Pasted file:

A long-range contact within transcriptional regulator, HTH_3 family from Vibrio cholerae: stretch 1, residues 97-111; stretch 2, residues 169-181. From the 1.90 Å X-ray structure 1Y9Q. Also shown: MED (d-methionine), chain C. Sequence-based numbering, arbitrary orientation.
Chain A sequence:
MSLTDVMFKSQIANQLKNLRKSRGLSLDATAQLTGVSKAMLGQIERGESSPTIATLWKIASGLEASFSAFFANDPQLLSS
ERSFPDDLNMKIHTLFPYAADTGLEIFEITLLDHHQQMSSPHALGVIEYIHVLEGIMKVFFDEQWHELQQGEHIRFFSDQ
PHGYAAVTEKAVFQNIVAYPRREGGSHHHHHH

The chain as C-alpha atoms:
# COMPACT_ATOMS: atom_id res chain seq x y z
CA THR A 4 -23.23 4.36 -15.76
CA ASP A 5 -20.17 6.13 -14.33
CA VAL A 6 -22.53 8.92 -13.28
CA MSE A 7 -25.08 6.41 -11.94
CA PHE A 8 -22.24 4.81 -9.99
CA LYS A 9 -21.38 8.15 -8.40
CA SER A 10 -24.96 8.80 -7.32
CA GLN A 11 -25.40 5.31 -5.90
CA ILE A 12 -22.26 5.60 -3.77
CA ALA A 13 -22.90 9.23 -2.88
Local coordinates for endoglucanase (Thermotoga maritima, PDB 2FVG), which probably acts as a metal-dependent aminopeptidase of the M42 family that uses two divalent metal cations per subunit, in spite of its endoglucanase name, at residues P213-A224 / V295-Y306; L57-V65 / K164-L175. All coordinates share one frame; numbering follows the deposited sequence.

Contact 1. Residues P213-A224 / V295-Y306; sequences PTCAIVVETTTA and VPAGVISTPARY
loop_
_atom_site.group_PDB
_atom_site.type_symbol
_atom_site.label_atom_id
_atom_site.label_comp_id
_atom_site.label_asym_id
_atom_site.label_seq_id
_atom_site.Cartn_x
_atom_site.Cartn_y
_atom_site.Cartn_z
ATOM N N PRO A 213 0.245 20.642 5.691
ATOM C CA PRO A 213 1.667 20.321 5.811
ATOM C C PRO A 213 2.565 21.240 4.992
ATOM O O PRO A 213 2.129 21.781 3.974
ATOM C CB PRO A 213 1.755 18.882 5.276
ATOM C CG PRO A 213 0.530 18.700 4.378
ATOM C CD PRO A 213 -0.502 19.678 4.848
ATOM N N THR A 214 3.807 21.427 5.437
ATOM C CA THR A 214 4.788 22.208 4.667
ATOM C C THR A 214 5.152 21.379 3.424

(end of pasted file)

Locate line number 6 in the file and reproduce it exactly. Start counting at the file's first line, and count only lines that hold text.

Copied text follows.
The chain as C-alpha atoms: